Transitional 1795 type IV - Standard Model of 1815 type I Musket
When the United States selected the French “Charleville” pattern muskets as the standard arm for the American military production commenced without the benefit of any official pattern guns to guide manufacturers. As contracts began being let with private armories for the procurement of arms for the militia they were issued Springfield or Harpers Ferry copies of French muskets. This repetitive system of copying copies lead to a huge variety in the features of American muskets and a near complete lack of any kind of standardization in component dimensions, making any kind of repair, or even fitting bayonets a difficult and time-consuming process.
To remedy this situation the Ordnance Department set out to create a standard pattern of musket for both the National and private armories to follow. The task fell on master armorer Marine T. Wickham, who completed his pattern muskets, which were heavily influenced by the French Mle 1777, in 1812. Production, however, would be curtailed by the exigencies by the War of 1812. It would not be until 1815 that a new musket would enter production at the Springfield Armory. This musket was a significant departure from Wickham’s original design.
The biggest departure from Wickham’s original pattern guns, and the primary feature for identifying them, are their locks. While Wickham had intended for the new pattern to be fitted with a convex faced lock with a detachable brass pan, the production guns would be fitted with a beveled edge, flat faced lock with an integral iron pan. When production of the Standard Model of 1815 commenced the Springfield Armory continued to use up remaining supplies of 1795 type musket parts. The earliest Standard Model of 1815 type muskets were fabricated with the old-style rear facing barrel bands, and even some 1795 type lockplates. These muskets are quite scarce, and it is estimated that several hundred to perhaps a very few thousand were manufactured before the new Wickham stud type barrel bands were introduced sometime in the middle of 1815.
The musket offered here is a very fine untouched example of what could be considered the earliest of Standard Model of 1815 type I Muskets. Like all Standard Model of 1815 Muskets, it is equipped with a 42 inch barrel with a nominally .69 caliber bore. The barrel is fitted with a top mounted bayonet lug. The barrel is secured by three barrel bands that are themselves retained by rear facing old-style band springs of the style used on 1795 type muskets. The lockplate is also a late production 1795 type lock dated 1814 at its rear and marked with a script “US” over an American Eagle over an arched “SPRINGFIELD”. The stock features a medium high comb with a well-defined recessed cheek rest. The buttplate is dated 1815. This mixing of dates is not especially uncommon, and helps us identify this musket as having been among the earliest of muskets assembled in 1815.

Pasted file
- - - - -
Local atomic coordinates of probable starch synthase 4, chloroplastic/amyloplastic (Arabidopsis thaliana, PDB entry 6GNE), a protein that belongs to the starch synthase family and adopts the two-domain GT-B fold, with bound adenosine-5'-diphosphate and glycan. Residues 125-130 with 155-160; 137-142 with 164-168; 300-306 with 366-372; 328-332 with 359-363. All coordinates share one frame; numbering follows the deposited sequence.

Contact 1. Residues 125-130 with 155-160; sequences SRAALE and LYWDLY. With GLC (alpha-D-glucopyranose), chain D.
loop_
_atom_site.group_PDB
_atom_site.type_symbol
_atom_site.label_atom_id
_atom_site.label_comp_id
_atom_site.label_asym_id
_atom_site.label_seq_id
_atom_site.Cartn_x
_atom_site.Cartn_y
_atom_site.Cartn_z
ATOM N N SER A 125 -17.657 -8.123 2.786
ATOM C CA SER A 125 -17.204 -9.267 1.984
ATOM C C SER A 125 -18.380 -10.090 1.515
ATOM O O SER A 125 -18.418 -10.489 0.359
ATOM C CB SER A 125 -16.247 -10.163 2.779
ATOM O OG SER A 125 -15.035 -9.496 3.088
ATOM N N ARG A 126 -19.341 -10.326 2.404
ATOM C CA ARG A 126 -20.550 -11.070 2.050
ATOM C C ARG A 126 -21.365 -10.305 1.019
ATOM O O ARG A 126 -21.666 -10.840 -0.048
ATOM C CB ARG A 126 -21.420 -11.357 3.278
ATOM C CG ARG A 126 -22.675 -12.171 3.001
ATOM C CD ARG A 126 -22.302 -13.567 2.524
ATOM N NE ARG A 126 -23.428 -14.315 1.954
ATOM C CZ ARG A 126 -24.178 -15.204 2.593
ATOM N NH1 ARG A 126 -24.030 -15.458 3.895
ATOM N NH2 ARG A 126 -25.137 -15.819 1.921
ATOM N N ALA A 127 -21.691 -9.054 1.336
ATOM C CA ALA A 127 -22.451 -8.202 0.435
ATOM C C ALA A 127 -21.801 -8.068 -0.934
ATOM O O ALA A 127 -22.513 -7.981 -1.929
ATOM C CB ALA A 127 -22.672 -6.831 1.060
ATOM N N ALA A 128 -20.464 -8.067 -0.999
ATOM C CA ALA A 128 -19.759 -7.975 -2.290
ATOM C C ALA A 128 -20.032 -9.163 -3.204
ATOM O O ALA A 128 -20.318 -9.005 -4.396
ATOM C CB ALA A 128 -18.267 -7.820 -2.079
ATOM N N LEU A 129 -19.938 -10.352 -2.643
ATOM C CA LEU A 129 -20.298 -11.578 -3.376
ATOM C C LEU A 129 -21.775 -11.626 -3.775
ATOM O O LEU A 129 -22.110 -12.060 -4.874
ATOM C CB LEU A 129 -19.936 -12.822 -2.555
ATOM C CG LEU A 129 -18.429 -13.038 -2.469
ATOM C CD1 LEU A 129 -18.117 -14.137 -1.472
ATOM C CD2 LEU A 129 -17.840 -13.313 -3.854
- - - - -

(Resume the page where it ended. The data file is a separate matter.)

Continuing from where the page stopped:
The majority of muskets manufactured prior to 1822, when encountered percussion altered, are found with civilian style drum alterations. Our example has been percussion altered with a military style chambered breech piece and hammer that appear to be left over from the Frankfort Arsenal’s Remington-Maynard alterations. These alterations are believed to be the work of Philadelphia arms merchant Joseph Grubb, and are often found with Andrew Wurfflein/City of Philadelphia markings. This example lacks that inspection and ownership stamp, but in addition to the distinctive alteration components, it is stamped with a small “50” stamped on the top edge of the lock plate as well as between the middle and rear barrel bands. That assembly number is found on other Grubb altered muskets.
The metal components have a medium black-brown patina that is completely undisturbed. There is some minor pitting around the bolster, as well as the buttplate, but the metal is generally smooth. The lock functions perfectly and crisply. With the exception of the missing sling swivels, the gun is totally intact and original with no modifications post-percussion alteration.
The stock is in fine condition and free from any cracks or major dents. It has a commensurate dark patina that is undisturbed. The edges are surprisingly crisp for a gun of this age, and the stock shows a number of small subinspector stamps as well as a script “US” on the stock flat. A number of initials are carved on the stock, the meaning of which is unknown. They were done a long time ago, and have the same dark coloration as the rest of the gun, and do not detract from its eye appeal.
Overall, this is a very nice example of a scarce transitional musket from the Model that was the first American designed musket to be produced. The Standard Model of 1815 is an important stepping stone in the evolution and development of US small arms and is overlooked by many. This musket is also a very nice and interesting example of a war-time percussion alteration with a nice Philadelphia connection. Pricewise, this fine musket will set you back as much as a run of the mill cone-in-barrel altered M1822/28 and it is nicer and much scarcer.